Note: Photos show a whole tuna being butchered. Click with caution.
The New York Culinary Experience at the International Culinary Center gives regular people a chance to take cooking classes from some of the country's most respected chefs, who lead hands-on demos of some of their signature dishes.
Chef Masaharu Morimoto of Iron Chef fame was one of the headlining celebrity chefs this year, so we jumped at the chance to learn some sushi-making tips from the master himself. He broke down a whole tuna for our learning pleasure, and then took us step-by-step though the process of making first-rate sushi.
Preparation: 1: The brighter the color, the fattier the tuna is likely to be. 2: Slice tuna filets in one long, clean stroke with a long knife.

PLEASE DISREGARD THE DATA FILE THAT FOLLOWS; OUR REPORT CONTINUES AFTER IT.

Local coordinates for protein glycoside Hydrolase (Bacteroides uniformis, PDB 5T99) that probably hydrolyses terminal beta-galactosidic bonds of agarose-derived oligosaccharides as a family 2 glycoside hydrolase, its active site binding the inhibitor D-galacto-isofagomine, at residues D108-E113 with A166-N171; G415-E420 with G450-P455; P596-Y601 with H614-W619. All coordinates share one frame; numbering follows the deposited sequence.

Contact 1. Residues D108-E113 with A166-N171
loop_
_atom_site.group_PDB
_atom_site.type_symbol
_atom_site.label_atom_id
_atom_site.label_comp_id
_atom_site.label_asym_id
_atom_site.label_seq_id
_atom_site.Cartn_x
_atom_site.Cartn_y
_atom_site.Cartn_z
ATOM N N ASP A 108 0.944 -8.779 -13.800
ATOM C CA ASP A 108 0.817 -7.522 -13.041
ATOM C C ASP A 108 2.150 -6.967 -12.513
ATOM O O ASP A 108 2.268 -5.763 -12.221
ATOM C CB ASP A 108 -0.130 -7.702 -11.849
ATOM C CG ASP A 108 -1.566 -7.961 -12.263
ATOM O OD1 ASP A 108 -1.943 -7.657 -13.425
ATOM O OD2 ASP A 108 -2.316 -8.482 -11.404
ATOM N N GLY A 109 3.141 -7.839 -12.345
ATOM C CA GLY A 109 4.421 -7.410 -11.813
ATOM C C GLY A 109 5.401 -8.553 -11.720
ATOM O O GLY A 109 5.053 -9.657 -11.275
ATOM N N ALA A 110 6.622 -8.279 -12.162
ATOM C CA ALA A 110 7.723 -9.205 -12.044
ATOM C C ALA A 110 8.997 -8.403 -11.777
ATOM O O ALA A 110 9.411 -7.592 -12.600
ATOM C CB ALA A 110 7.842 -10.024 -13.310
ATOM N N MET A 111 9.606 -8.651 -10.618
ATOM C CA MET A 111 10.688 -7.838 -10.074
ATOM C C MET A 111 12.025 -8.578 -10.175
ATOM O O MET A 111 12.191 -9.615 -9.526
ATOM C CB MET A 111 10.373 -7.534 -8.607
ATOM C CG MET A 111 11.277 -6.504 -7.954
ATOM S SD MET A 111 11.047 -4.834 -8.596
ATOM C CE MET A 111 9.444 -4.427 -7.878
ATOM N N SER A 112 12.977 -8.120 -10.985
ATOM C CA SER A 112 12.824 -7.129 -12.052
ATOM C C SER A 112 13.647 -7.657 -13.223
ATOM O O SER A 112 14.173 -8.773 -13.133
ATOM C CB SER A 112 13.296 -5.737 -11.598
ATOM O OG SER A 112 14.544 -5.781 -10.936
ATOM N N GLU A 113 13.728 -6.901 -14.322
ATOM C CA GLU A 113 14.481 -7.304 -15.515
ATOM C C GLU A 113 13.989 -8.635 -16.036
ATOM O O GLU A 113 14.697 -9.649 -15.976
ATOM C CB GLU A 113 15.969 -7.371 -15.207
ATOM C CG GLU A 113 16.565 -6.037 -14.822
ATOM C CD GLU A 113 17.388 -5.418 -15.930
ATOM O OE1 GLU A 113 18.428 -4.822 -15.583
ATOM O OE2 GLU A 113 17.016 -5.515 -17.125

Nigiri: 3: Sushi is supposed to be finger food, so use your hands. 4: Dip sushi fish-side-down into soy sauce so the rice doesn't sog up. 5: Eat your nigiri whole.
Maki (Rolls): 6: Dried sheets of nori have a shiny and dull side. Work dull-side-down for stability. 7: Shape the rice delicately. Don't press down hard. 8: If working from larger cuts of tuna, little scaps and end bits are perfect for maki. 9: Use a bamboo rolling mat after shaping by hand for best results. Don't use the map to shape the roll initially.
Wasabi: 10: If using fresh wasabi, slice it for less heat and grate it for more heat. 11: The fattier the tuna, the more wasabi it can take. And don't mix your wasabi with your soy sauce!
Want more? Take a look through the slideshow for shots of breaking down down a tuna from whole fish to one-bite sushi.